Threat Assessment Briefs are provided as part of the "Realistic Threat Assessments and Responses Project" led by ACA Senior Fellow Greg Thielmann. Each brief takes an objective look at key security threats, and considers policy responses to those threats.
The window of opportunity to prevent North Korea from developing nuclear-armed ballistic missile systems is closing and Washington should explore every serious diplomatic overture from Pyongyang.
Updated: We assess that the final comprehensive nuclear agreement between the P5+1 and Iran will be a net-plus for nonproliferation and will enhance U.S. and regional security.
As the 2015 NPT Review Conference continues in New York, the international community’s failure to halt the spread of nuclear weapons to North Korea looms large.
The future of U.S. and Russian nuclear cruise missiles is at an inflection point.
As efforts intensify to bring the Iran nuclear negotiations to a successful conclusion by November 24, the issue of breakout continues to occupy center stage.
As negotiators prepare to resume talks over Iran's nuclear program, they face a formidable task: to bridge the remaining gaps and reach a comprehensive nuclear deal by November 24.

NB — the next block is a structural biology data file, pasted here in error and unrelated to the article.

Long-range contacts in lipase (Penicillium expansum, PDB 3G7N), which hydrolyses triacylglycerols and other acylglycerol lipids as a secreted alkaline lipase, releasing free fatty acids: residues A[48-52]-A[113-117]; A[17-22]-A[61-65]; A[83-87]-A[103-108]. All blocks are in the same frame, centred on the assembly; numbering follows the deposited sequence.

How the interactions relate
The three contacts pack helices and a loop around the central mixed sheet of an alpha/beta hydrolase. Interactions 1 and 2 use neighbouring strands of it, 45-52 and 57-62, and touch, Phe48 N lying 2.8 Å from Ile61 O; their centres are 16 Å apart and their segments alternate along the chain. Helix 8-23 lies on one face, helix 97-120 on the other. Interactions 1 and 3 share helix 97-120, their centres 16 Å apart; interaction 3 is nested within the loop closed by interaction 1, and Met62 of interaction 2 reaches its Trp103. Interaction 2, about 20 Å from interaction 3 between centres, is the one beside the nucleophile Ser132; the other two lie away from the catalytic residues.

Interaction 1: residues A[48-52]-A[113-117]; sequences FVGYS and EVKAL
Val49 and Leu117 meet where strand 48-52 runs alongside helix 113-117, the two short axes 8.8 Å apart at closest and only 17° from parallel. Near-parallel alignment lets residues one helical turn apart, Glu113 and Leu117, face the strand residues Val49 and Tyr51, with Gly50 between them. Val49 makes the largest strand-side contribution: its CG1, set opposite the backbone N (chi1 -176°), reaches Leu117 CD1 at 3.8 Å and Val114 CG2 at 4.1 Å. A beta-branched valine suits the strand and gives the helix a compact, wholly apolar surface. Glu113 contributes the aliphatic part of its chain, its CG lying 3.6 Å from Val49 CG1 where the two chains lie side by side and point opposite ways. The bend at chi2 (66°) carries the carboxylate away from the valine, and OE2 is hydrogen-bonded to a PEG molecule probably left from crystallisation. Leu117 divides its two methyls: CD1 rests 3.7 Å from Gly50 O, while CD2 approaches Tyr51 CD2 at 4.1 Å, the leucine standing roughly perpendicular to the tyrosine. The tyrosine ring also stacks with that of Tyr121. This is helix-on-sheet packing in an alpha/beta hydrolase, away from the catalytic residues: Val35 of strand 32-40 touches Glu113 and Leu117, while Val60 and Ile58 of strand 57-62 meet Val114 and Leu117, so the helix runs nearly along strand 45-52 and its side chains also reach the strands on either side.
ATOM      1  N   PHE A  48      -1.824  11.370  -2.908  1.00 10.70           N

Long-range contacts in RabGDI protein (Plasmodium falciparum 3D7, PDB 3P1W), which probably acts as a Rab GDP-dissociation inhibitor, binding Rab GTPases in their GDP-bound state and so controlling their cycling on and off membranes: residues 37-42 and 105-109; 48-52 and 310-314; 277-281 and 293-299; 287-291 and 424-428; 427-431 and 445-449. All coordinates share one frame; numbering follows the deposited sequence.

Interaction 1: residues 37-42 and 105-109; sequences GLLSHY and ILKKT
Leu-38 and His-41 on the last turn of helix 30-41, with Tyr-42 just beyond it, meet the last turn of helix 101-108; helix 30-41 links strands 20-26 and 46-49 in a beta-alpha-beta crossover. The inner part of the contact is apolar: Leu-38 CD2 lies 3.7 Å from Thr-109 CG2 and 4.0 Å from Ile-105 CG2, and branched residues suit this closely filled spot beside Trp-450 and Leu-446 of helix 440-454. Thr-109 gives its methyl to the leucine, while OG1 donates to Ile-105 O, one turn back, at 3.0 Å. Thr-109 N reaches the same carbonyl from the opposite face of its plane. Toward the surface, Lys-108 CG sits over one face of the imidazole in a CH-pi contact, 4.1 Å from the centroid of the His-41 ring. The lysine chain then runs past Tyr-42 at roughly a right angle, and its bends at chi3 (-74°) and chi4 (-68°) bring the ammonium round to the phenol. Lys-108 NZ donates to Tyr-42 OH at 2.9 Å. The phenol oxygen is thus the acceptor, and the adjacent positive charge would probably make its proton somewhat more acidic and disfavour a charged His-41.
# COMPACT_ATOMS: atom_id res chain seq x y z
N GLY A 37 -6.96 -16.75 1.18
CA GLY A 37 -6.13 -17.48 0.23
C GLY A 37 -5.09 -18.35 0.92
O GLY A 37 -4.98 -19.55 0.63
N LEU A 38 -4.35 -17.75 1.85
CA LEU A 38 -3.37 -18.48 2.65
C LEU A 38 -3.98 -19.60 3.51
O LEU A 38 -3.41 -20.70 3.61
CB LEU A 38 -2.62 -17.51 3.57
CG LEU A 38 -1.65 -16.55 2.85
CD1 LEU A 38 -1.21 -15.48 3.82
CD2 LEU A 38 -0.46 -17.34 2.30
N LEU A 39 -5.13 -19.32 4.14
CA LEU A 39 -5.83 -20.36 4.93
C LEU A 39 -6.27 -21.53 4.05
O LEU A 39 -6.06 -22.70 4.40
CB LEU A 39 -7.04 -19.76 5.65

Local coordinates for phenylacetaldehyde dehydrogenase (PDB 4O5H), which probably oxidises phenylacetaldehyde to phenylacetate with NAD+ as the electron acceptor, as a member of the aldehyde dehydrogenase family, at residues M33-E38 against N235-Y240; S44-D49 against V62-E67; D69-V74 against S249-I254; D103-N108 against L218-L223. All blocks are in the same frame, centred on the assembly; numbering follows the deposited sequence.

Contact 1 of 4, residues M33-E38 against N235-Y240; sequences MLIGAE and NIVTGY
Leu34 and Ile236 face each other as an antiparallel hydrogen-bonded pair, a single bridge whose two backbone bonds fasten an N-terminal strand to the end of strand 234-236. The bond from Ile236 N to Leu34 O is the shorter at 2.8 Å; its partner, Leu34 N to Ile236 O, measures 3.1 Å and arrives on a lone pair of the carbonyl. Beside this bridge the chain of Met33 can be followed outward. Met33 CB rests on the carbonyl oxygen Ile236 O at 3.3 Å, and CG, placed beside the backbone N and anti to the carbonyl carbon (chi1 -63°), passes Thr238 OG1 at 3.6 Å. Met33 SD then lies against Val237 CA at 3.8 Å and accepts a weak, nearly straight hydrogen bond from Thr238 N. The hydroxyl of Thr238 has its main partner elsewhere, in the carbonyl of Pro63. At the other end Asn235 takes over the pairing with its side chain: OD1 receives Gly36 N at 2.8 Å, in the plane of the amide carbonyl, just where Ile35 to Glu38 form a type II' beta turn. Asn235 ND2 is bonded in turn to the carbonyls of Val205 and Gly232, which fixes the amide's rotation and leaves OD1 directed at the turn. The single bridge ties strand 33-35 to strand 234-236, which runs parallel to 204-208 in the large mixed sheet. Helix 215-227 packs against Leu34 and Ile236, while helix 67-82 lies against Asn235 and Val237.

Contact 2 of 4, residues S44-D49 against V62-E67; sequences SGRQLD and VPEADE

The international community has been acutely concerned for many years about Iran's increasing capacity to produce material for nuclear weapons. With sufficient fissile material and a warhead design, Iran could use its existing ballistic missiles to pose a credible nuclear threat throughout the region. Consequently, after repeatedly directing Iran to suspend uranium enrichment, the UN Security Council decided in 2010 that Iran also had to halt all activities related to ballistic missiles capable of delivering nuclear weapons.
As negotiations are poised to resume between Iran and the six powers seeking to rein in Iran's nuclear program, it is difficult to avoid a sense of déjà vu.
Preventing the production and accumulation of fissile material is an important objective of nuclear nonproliferation efforts. Unfortunately, the nuclear Nonproliferation Treaty (NPT) exempts the fuel used in naval propulsion reactors from the constraints the treaty otherwise applies to enriching uranium beyond the levels used in civilian power reactors. As the number of countries with nuclear-powered submarines expands, this exclusionposes a growing risk to achieving the nonproliferation goals of the treaty.